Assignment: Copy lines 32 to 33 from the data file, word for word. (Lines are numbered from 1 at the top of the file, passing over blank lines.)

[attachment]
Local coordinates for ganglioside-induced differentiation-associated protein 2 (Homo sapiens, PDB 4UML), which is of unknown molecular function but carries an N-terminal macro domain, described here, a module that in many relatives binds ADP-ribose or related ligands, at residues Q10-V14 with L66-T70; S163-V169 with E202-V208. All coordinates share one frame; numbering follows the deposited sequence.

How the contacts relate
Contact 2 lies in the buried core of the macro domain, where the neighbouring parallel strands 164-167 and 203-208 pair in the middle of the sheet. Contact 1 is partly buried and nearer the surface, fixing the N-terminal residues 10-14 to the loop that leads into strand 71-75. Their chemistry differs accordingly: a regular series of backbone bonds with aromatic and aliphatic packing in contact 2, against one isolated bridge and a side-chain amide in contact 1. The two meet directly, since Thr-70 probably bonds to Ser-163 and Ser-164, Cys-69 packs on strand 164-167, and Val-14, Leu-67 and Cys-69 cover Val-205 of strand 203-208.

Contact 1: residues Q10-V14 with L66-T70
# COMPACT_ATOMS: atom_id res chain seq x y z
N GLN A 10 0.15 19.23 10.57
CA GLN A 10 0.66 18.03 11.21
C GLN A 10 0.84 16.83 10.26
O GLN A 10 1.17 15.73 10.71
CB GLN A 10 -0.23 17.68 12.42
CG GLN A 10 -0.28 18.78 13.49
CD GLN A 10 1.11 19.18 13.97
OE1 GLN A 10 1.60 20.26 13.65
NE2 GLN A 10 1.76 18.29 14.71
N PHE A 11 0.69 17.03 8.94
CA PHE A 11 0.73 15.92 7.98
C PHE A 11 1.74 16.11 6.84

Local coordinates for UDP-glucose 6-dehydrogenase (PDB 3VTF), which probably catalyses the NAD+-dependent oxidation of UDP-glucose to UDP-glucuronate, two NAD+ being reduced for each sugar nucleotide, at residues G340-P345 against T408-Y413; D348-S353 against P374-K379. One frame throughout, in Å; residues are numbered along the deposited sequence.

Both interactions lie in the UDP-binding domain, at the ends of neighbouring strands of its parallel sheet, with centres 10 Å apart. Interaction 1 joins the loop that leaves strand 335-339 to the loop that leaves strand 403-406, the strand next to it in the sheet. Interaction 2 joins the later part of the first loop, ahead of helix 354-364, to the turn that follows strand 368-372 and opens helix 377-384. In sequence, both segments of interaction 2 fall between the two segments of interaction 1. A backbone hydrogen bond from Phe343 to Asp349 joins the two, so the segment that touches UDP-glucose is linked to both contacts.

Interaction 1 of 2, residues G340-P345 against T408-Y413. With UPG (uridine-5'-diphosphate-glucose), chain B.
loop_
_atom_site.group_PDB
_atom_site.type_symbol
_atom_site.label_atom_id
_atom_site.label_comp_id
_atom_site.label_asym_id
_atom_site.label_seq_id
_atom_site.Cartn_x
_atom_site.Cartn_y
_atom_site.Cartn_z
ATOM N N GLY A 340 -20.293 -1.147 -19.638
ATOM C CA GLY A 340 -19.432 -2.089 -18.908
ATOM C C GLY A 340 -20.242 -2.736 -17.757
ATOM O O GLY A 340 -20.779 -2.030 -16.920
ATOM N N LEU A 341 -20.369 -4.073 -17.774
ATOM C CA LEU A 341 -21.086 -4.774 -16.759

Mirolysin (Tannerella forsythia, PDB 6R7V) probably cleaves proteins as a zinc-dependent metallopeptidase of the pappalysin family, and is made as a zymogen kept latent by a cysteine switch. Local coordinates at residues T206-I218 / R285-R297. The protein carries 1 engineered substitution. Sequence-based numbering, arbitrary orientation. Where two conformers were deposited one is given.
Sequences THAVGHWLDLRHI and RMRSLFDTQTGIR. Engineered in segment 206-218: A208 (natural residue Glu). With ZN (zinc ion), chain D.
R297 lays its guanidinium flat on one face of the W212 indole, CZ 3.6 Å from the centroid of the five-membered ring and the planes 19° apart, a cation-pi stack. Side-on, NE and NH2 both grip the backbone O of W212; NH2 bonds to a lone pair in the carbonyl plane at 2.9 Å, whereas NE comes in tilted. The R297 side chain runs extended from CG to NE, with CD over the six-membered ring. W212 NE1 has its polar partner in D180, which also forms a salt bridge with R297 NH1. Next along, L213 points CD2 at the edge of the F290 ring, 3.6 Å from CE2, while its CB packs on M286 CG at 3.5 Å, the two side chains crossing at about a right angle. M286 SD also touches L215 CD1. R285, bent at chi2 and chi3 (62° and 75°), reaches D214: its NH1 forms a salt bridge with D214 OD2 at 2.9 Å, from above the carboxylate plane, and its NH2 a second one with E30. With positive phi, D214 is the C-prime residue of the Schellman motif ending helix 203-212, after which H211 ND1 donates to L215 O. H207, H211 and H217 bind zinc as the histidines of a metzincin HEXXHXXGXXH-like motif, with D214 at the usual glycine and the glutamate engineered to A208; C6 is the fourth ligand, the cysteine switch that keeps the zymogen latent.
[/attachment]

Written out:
ATOM C CA GLY A 340 -19.432 -2.089 -18.908
ATOM C C GLY A 340 -20.242 -2.736 -17.757